In South Carolina, Timothy Jones Jr. was convicted and sentenced to death for murdering his 5 children, ranging in age from 1 to 8. He plead not guilty by reason of insanity. Let’s discuss this case and the insanity defense in Texas.
Evidence introduced in the trial indicates that Mr. Jones was pulled over for a traffic stop in Mississippi when officers noticed the smell of bleach and decomposition. Mr. Jones eventually lead investigators to where he buried the bodies of his 5 children in Alabama. He confessed to the killing, saying he believed the children were going to kill him and “feed him to the dogs.” Mr. Jones’s attorneys told jurors their client had schizophrenia and did not know right from wrong, and asked jurors to find him not guilty by reason of insanity. Jurors ultimately disagreed, and found the crime worthy of the ultimate punishment.
The insanity defense is on the books in various forms in every state, and Texas is no exception. A previous version was used by lawyers Melvin Belli and Joe Tonahill in the Jack Ruby Trial (Listen here to my podcast – a daily recap of the Jack Ruby trial). “Manson Family” leader Charles “Tex” Watson used California’s version of the insanity defense in his trial for the Tate-LaBianca murders in August, 1969. (Listen here to my podcast – “A Murderous Design: Tex and Charlie,” including my interview with prosecutor Stephen Kay).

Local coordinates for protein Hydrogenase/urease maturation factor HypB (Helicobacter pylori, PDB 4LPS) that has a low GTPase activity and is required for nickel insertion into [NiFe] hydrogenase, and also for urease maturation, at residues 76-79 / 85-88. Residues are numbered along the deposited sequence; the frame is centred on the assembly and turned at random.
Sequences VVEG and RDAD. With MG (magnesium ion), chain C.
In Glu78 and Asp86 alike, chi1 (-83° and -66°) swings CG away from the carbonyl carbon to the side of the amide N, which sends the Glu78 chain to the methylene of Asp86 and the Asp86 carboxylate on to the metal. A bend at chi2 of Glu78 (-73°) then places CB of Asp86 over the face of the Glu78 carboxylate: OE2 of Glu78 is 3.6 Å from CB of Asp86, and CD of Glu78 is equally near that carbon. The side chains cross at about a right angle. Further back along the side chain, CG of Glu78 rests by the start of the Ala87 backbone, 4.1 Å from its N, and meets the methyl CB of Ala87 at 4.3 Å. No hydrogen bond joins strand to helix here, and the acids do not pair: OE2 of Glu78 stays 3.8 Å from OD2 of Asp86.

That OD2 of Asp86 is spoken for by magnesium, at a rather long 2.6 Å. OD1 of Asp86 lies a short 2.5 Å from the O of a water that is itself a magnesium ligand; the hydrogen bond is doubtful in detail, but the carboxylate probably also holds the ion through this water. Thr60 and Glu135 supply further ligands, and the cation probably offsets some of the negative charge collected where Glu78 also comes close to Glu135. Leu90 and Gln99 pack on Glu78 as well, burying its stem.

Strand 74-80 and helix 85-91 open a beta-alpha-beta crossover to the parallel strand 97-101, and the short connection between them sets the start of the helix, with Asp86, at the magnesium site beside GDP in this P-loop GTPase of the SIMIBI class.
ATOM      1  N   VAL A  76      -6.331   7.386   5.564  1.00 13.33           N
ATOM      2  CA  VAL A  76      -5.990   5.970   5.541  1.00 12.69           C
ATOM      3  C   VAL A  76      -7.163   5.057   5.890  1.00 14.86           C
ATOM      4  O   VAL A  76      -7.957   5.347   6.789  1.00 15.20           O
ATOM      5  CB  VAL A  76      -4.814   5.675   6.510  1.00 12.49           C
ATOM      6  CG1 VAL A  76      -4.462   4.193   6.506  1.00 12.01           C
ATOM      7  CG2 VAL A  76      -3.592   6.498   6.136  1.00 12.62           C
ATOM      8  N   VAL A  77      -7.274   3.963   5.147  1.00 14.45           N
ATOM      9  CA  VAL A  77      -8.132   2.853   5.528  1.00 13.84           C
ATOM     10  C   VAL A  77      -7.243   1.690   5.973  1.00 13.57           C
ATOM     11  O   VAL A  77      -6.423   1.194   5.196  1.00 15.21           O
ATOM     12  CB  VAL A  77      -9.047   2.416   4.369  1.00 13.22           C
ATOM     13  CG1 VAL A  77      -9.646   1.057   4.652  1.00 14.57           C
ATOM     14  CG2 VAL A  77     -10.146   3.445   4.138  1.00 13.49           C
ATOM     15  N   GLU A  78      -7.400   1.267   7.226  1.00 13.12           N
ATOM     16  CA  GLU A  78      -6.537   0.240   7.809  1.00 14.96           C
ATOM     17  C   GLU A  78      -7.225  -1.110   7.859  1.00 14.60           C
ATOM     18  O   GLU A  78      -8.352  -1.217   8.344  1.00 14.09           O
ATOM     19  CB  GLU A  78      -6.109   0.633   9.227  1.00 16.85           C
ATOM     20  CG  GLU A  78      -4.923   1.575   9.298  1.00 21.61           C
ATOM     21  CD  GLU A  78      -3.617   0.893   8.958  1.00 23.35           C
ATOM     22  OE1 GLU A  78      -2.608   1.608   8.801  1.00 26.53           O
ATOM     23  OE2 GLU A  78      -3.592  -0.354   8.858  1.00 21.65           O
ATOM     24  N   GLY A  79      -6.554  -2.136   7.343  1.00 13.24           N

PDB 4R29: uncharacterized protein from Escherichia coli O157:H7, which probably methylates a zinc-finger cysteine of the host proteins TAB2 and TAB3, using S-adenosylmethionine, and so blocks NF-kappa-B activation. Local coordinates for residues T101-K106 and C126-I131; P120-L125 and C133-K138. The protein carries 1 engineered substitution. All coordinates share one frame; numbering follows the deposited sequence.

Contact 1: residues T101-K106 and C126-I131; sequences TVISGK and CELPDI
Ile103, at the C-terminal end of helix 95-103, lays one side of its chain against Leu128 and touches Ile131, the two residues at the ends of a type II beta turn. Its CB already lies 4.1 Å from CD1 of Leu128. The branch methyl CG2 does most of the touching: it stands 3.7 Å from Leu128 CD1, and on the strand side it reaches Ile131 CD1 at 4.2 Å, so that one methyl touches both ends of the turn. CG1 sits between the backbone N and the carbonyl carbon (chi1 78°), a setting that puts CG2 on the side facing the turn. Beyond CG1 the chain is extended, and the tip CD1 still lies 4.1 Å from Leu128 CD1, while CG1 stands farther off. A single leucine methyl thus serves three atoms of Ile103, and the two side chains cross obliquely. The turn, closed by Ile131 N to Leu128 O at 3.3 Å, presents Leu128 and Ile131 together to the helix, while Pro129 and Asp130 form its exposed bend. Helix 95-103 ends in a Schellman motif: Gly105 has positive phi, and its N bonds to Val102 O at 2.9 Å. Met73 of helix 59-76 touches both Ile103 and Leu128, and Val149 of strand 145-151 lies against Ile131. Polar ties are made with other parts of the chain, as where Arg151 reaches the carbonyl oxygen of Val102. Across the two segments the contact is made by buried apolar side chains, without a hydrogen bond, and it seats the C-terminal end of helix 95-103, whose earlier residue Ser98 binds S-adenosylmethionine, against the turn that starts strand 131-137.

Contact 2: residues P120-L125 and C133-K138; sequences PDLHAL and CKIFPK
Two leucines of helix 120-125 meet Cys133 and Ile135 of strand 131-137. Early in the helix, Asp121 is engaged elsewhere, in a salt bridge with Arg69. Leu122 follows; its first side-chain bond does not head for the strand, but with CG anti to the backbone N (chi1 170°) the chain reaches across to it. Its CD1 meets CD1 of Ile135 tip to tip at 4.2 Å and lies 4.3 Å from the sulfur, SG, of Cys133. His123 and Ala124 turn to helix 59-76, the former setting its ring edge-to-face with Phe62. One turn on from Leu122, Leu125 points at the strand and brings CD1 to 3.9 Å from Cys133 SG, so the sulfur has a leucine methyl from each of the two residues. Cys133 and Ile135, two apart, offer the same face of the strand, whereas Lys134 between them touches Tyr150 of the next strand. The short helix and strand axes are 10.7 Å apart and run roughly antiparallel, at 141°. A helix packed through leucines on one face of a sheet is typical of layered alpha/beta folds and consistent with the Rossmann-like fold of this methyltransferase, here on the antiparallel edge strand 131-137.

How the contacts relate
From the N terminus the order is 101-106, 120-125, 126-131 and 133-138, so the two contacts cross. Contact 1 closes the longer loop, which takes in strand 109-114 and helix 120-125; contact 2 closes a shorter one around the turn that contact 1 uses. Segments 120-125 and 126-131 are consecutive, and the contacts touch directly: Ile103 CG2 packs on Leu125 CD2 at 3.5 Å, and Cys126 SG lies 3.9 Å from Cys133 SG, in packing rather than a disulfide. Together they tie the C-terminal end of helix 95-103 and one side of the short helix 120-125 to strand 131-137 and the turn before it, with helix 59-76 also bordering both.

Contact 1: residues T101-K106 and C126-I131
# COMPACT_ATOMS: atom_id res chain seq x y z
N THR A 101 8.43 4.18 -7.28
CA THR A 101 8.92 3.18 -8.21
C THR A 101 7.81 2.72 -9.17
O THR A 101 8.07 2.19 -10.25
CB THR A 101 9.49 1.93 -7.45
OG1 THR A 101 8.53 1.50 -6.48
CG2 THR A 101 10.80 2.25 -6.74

The current version of the insanity defense in Texas is codified in Section 8.01 of the penal code:
It is an affirmative defense to prosecution that, at the time of the conduct charged, the actor, as a result of severe mental disease or defect, did not know that his conduct was wrong.
That means the defense must prove three things: 1) at the time of the killing 2)the defendant had a severe mental disease or defect that 3) caused him not to know his conduct was wrong. Because it is an affirmative defense, the Defendant has the burden to prove insanity by a preponderance of the evidence.
The Evidence offered to prove that a person has a severe mental disease or defect comes in a variety of different forms: a qualified expert who examined the defendant; medical records; mental health records; testimony by friends and family; police officers who personally interacted with the defendant. Evidence normally offered by lawyers to prove or disprove the that the defendant knew or did not know his conduct was wrong under 8.01 focuses on the conduct comprising the crime itself: planning; procuring weapons; evidence of flight; covering up the crime scene; disposing of the weapons or the bodies. Statements made by a defendant immediately before, during and immediately after are also vitally important: any bizarre statements or ideations; statements to 911 operators; statements to friends, family, co-workers, or police; statements or posts attributable to the defendant on social media have become increasingly valuable in these types of cases.
For more information on the Timothy Jones, Jr. trial, click here to see the video archive of each phase of the trial by the Law and Crime Network, from opening statements through closing arguments. You can also read this article written by Jeffrey Collins as published in USA today, or this one by Carla Field for WYFF-TV in Greenville. Finally, click here for an interesting read on the Insanity defense among the states besides Texas.